OH, oh, because ALSO, in my exuberance, I not only signed up for Ba.bycenter.com I installed an app on my freaking phone for the service. Which is great when you're looking to see what foods will likely kill your tiny offspring, but not so great when reading about why first trimester miscarriages occur AFTER YOU HAVE ONE. Plus, I had signed up for the emails the last time I was briefly pregnant, and apparently I unsubscribed but my poor ectopic babyling still had a virtual life going on. I was greeted with "JESSICA, your 3-month old is..." It made me sad. I had to delete my "Family Member." Which made me sad again. But then I got to ADD one, one that presumably would finally stay! Oh, the excitement. Except that only meant I had to delete not one but two babies-that-should-have-been-but-weren't from my account within weeks of each other. And I can't figure out how to uninstall the stupid app from my phone. So again, another rule. DO NOT SIGN UP FOR ONLINE BABY TRACKING SERVICES UNTIL YOU ARE IN THE CLEAR. I have up to 6 weeks pretty much memorized anyway. It's the legendary and seemingly unattainable 7 weeks that I can't wait to read about. But I think next time I will just go back and find out what's going on in there after I am a little bit more in the clear. Because all of this exuberance in the early days of pregnancy just seems to be followed rapidly by horrendous, crushing loss and sadness.

I can't help but get excited though. I am a sucker, I fall for this every time. And why shouldn't I? Why shouldn't I enjoy every hour of pregnancy, while I have it? Why shouldn't I embrace the joy of the moment, since as of yet all I have are moments? I am incredibly excited for motherhood. Why shouldn't I plan ahead and know as much as I can about different aspects of pregnancy, birth, and parenting infants? For Pete's sake, I read an entire pregnancy book cover to cover within two days of my positive. Which was not exactly the wisest idea (it was terrifying on many levels, from the toxic wasteland that is EVERYWHERE YOU GO to minute details on giving birth), but it was fun. If I throw even a fraction of the energy into learning about pregnancy and birth options and nursing and all those associated experiences that I have thrown into this infertility bullshit, I will be one well-freaking-informed mama. Understanding of course that you can read all you want but it's another thing entirely when you're in the thick of it. Which, really, isn't all that different with this infertility nonsense. You can read all about IVF and what it's like to fail IVF and what it's like to fail multiple IVFs and have an ectopic pregnancy and a miscarriage, but until you're in it it doesn't quite give you all that you needed to be prepared for it. Same with parenthood I imagine. Except with parenthood there's something positive bolstering you through the tough parts. With infertility there's nothing but the bad stuff. You learn good stuff about yourself and your relationship with your partner and your relationship with those around you, but there's no continuing positive thing that gets you through each day. Just pure determination and the resiliency to believe that hope is still alive somewhere in your battered psyche. That's why it burns my britches when people say things like "Just wait until you have kids! Then you'll know stress and tiredness!" or "You think it's hard now? When you have kids it never stops. You always worry and have worst-case scenarios." Well guess what. The operative part of those "encouraging" gems is YOU HAVE KIDS. You have someone to giggle and gaze lovingly at you, you have smiles and hugs and kisses. You don't have a drawer with a folder of all your embryos who may have been your kids, but are now long gone. You don't have a vision board that shows all the things that you desperately want for your expanded family that has moved from the kitchen to the back office room and is slowly on its way to a closet somewhere because you can't bear to look at it anymore. Because those things ONLY EXIST on the board, in pictures taken of someone else's reality. Not yours. Pictures taken of fake families in magazines like Parents. They may be models, but they are representations that reflect actual people's actual lives (if only a bit shinier and neater around the edges), and for me they reflect a dream that we have that has yet to be realized.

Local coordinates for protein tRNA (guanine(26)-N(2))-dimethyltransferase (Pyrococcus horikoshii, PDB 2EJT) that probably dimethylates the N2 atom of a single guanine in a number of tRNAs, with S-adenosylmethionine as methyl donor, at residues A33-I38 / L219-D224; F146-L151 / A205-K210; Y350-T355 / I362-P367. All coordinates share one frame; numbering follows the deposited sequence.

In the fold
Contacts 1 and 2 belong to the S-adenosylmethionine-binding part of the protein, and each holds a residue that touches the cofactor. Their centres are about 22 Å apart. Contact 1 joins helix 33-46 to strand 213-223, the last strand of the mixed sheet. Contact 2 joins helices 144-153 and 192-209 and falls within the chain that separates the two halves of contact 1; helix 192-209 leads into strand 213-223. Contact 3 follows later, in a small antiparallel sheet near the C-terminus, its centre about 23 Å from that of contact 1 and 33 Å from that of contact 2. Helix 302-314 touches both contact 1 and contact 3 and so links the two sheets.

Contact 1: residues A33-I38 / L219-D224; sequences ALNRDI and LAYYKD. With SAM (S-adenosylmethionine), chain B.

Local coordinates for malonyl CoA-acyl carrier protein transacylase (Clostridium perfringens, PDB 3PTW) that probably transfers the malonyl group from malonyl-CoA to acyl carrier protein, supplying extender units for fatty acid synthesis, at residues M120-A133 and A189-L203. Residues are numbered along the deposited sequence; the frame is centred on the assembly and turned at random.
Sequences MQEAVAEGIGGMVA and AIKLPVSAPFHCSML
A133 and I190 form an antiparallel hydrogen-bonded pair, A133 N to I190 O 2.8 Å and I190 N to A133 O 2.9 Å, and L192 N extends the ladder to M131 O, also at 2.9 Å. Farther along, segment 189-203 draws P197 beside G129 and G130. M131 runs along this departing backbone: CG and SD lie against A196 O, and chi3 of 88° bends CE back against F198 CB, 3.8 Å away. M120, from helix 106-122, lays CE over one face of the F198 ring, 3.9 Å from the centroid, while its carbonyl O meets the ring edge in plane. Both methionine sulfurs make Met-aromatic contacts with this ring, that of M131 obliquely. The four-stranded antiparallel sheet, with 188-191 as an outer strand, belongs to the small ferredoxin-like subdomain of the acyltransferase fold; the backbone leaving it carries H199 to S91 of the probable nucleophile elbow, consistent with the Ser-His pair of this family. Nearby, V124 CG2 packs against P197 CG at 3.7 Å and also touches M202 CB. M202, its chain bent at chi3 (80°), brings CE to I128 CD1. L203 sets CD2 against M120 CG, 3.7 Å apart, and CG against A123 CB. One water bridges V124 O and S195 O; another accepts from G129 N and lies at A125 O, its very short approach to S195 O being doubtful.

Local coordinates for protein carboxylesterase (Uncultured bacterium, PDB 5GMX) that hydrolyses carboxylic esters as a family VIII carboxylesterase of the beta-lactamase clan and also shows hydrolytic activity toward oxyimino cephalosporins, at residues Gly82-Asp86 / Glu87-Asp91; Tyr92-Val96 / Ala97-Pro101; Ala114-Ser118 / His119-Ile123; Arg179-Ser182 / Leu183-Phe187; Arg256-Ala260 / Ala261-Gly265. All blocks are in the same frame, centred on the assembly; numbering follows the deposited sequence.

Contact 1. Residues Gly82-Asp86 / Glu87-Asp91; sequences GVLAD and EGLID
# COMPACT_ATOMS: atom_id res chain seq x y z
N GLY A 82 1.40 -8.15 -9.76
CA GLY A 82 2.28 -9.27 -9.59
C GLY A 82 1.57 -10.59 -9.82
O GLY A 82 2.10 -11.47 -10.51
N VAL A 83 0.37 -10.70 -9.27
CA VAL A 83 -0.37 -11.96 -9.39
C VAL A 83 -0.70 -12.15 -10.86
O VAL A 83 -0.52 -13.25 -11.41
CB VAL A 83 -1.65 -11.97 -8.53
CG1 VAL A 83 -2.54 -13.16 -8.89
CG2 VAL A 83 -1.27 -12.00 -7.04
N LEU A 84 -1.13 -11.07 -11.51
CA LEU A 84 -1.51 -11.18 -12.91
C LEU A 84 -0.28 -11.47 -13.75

So I'm keeping my stupid Parents subscription, because I paid my dollar for it and I can always shove it in a drawer until I'm ready to Baby Binder again. Because I will be, it's just a matter of time. We will make our tough decisions and move on to our next adventure on this reproductive rollercoaster. And I will be able to stomach looking at those shiny happy people with their smiling toddlers, because I'll be able to once again see Bryce and me reflected in their faces, and our own positive experiences to outweigh all the worry and disaster and hard-won journey to get to that point.